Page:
Faculty attitudes towards nursing students with disabilities in the clinical setting

Susan B. Prude, Rhonda K. Pecoraro, Dari K. Calamia, Eileen L. Creel


Objective: The purpose of this phenomenological study was to explore nursing faculty attitudes towards students with disabilities enrolled in baccalaureate nursing programs. Additionally, we aimed to describe the types of accommodations provided to students with disabilities in the clinical setting.

Methods: In two institutions of higher education in the southeastern United States, purposive and snowball sampling was used to recruit 14 nursing faculty with experience teaching in clinical courses. One-on-one interviews were conducted using a semi-structured interview guide. Data were transcribed and analyzed using Colaizzi’s process for phenomenological data analysis. The social model of disability served as the conceptual framework for the study.

Results: Six themes emerged from the data analysis: ‘Math is a basic required skill,’ ‘You can’t just skip clinical,’ ‘It’s my job to help them learn,’ ‘I’m not prepared for this,’ ‘What type of job will they get,’ and ‘overcoming obstacles.’ Nursing faculty reported positive attitudes towards students with disabilities, but also voiced concerns about patient safety and the ability for a student with a disability to find success. Several barriers including disclosure, lack of accessibility in hospitals, nursing culture, and faculty workload were identified.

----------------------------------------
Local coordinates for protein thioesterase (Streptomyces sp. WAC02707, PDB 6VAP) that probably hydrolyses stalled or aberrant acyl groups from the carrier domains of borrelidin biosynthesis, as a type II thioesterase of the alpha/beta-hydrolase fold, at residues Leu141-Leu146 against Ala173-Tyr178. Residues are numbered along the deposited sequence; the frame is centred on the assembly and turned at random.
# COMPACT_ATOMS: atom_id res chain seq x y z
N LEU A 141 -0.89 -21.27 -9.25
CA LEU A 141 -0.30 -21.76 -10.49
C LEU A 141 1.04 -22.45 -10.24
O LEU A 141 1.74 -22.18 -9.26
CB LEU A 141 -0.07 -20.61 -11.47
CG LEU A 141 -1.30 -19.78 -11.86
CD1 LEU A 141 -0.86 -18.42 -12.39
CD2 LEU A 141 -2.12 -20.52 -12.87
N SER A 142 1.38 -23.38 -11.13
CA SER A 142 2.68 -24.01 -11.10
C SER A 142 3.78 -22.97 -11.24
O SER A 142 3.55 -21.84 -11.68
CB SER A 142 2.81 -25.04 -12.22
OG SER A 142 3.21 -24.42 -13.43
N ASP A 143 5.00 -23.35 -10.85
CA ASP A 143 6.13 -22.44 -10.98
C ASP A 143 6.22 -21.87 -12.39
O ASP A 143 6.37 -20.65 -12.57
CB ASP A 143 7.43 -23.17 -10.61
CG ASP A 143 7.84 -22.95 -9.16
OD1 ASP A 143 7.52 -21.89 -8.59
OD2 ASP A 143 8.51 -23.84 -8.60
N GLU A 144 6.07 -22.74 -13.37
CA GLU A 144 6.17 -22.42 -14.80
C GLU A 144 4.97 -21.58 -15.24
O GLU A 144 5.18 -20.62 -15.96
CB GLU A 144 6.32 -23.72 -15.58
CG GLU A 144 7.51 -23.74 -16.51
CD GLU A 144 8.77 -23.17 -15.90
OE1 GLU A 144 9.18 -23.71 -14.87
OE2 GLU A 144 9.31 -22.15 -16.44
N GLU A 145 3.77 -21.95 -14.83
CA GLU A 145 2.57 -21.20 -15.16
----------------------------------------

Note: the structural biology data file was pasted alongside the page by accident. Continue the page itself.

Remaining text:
Conclusions: A lack of clear policies and guidelines leaves nursing faculty unsure of what accommodations are appropriate for students with disabilities and how to implement accommodations in clinical courses. The study demonstrates a need for continuing education regarding teaching methodologies that are effective and meaningful for students with attention deficit hyperactivity disorder, diagnosed anxiety, and specific learning disabilities. Further research is warranted to identify appropriate accommodations for students with disabilities in the clinical setting.

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DOI: https://doi.org/10.5430/jnep.v11n9p52

Journal of Nursing Education and Practice

ISSN 1925-4040 (Print)   ISSN 1925-4059 (Online)

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